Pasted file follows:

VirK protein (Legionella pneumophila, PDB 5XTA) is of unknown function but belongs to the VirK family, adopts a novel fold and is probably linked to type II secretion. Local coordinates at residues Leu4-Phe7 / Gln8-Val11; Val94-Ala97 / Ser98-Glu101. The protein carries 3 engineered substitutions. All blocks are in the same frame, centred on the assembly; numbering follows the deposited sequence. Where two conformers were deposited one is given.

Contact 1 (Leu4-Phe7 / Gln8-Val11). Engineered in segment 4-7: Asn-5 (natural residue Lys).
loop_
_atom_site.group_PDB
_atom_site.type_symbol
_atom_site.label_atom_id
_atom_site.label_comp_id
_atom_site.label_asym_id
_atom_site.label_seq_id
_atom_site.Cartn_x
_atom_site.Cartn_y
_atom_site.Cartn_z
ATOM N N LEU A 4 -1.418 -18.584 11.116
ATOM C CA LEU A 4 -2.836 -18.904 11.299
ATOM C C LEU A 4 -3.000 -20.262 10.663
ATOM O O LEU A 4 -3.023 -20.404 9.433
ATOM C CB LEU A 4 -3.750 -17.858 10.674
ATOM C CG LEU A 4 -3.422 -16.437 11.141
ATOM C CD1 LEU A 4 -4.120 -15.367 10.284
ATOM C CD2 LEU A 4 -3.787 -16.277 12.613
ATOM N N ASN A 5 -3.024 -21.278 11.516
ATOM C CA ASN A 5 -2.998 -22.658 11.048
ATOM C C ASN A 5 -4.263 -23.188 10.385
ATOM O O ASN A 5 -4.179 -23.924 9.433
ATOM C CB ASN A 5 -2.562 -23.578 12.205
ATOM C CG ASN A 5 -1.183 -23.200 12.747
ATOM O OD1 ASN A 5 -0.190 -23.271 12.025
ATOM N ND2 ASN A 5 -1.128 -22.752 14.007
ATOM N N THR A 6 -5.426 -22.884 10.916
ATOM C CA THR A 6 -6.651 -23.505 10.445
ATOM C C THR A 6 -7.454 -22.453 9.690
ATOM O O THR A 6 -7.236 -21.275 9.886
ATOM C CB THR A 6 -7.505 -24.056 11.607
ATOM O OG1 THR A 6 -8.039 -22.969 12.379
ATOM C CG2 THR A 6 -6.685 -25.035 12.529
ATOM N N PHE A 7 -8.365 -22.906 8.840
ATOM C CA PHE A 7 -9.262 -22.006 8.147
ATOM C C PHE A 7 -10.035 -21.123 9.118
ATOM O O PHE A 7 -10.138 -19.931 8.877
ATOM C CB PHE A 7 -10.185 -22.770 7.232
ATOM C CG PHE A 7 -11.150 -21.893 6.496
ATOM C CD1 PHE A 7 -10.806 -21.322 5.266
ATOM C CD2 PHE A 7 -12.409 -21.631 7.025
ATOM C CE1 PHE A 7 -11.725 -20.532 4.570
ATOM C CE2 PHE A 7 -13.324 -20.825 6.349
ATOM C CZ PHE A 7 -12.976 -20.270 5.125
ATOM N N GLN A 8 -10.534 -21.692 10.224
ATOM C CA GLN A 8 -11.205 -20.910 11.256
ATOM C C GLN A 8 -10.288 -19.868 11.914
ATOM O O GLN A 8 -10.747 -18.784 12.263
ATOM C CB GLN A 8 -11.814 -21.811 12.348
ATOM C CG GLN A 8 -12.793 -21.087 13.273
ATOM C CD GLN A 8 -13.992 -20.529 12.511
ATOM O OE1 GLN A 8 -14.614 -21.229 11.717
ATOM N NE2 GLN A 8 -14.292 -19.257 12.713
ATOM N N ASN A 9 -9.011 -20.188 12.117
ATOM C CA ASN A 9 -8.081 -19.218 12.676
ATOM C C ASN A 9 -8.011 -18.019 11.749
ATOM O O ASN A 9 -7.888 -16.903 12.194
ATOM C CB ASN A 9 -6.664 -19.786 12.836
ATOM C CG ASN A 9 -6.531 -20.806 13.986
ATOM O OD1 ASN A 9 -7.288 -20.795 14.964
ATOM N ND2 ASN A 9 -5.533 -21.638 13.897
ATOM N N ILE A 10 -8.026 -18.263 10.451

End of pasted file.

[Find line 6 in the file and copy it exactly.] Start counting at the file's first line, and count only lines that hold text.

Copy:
_atom_site.label_atom_id